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Monday, August 8, 2022
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HomeCulture WarsWomen’s safe spaces are being quietly phased out

Women’s safe spaces are being quietly phased out

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THE decision by the International Swimming Federation FINA to ban athletes who have gone through male puberty from competing in female events is seen by some as a great victory against the militant ‘trans lobby’. It is certainly a victory for fairness and recognising basic biological fact. FINA’s decision also prompted the momentous statement from our prime minister that a woman cannot be born with a penis. 

However this seemingly positive move towards sanity teeters on to shaky ground in the small print. To acknowledge the impact of male puberty in athletic performance FINA has banned only males who have not completed their transition before age 12. There is a real risk that this will encourage and indeed frighten ever younger boys to embark on irreversible medical interventions towards ‘gender transition’. Ironically, this victory for women’s rights could end up damaging some of the most vulnerable children. The only sensible decision would have been simply to exclude all males from female sports. The reluctance to do so should sound an alarm.

However important the issue of fairness in elite or general competitive sport, there are even more fundamental threats to women that have become normalised. In 2020 there was considerable outrage around Marks and Spencer’s updating their changing room and toilet policy to allow males identifying as women into female-only spaces. Liz Truss, as Minister for Women and Equalities, expressed strong criticism of this.  

But for all the tough talk and kerfuffle she could offer only legal provision to support retailers excluding males from female facilities. Nothing was done to make it illegal for males to invade female safe spaces under the guise of trans rights. In December 2021 a campaign was started by members of the Women’s Rights Network to secure female-only lavatories and changing rooms in Milton Keynes shopping centre. They distributed flyers declaring ‘All I want for Christmas is safe single-sex spaces’, in particular targeting M&S, John Lewis and Primark. Fast forward to this month and I had an extremely unpleasant experience sharing a changing room with men in that very Milton Keynes Primark. One of these men asked the female retail assistant whether he could try on underwear. The unease was palpable. I was grateful to have my mother standing in front of my cubicle curtain. I’m a woman who has suffered an assault by a man, which makes it especially difficult for me to have a man in what should be my safe space, but removing single-sex spaces threatens the safety and wellbeing of all women. When I tweeted about my changing room experience, Primark told me to report ‘the incident’. Even after lengthy explanation that the problem was their policy, not any ‘incident’, the customer service team member did not appear to understand. The idea of women and girls being unsafe without single-sex spaces appears to have floated away over the trans inclusive pride rainbow. Where are the campaigns against this? Even Wimbledon now has gender-neutral toilets! The fact that there are still single-sex loos dotted around the grounds will be of little comfort to women who happen to find themselves in an area without one when nature calls. It also betrays a ‘sex doesn’t matter’ mentality. When I had the opportunity to tell a case worker for my MP about the gender-neutral and trans-inclusive facilities in the main shopping centre in our constituency he was shocked and surprised.  Surreptitiously, fundamental changes have taken place in society without many of us realising or resisting beyond the odd angry tweet.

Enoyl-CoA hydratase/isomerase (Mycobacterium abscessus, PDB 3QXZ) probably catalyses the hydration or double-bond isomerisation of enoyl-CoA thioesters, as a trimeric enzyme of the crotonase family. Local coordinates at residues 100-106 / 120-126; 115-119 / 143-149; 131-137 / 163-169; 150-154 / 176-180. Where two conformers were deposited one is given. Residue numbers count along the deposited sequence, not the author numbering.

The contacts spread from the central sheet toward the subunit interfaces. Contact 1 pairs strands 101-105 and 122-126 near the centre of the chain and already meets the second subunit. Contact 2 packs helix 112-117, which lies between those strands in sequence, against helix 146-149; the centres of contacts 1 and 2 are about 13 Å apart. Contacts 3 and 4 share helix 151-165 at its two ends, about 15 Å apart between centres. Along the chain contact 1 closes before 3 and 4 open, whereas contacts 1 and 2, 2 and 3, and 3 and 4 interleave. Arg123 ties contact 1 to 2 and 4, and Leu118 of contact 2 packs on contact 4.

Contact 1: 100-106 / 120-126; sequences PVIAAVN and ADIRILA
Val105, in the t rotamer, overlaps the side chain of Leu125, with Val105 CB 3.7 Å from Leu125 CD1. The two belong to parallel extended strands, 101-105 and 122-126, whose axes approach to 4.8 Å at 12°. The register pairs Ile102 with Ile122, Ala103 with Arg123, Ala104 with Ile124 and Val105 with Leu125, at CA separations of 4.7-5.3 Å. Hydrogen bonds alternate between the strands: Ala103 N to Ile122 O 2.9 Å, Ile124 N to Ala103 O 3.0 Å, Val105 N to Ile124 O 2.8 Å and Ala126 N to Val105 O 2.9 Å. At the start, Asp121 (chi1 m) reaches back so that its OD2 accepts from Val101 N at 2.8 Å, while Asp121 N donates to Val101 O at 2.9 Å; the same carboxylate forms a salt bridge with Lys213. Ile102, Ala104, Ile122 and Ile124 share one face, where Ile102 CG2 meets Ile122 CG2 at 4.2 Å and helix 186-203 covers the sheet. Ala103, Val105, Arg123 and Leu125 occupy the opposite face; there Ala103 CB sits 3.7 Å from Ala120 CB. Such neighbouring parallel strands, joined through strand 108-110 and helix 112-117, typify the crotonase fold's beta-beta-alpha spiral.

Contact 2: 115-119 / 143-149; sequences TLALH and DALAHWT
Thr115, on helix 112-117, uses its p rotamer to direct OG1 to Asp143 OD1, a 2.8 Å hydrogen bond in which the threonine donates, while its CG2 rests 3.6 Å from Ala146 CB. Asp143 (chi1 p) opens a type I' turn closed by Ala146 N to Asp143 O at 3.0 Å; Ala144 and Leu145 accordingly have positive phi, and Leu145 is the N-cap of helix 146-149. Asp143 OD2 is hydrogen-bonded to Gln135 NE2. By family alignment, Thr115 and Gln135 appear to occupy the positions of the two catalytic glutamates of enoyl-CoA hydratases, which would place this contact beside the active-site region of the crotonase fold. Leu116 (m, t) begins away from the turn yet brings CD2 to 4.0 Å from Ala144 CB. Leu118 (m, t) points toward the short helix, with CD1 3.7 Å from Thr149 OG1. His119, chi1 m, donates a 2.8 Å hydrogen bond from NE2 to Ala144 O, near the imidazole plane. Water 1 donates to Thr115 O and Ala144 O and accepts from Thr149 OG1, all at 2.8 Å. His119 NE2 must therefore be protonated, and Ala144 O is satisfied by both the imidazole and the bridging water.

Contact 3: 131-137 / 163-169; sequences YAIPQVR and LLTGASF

At the heart of all our gender and trans woes is the belief enshrined in the mantra so beloved of the trans activists – ‘trans women are women’. Of course they are not. Yet trans women are women in the eyes of the law because reality doesn’t matter as much as avoiding being branded with a ‘phobia’ or an ‘ism’. Even the Church of England is considering bringing in a new baptismal liturgy to mark gender transition. Such services are indeed already taking place ‘off grid’. The plucky vicars who still stand by biological reality and Biblical teaching, my mother among them, are considering the legal implications if someone accuses them of discrimination. Until the law acknowledges that a man cannot become a woman, and indeed vice versa, the trans debate will rage on.

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Romy Cerratti
Romy Cerratti
Romy Cerratti is half German, a quarter Italian and a quarter Peruvian but is proud to be British. She has a masters degree in medieval history from Oxford and is a passionate campaigner on issues of mental health and NHS reform.

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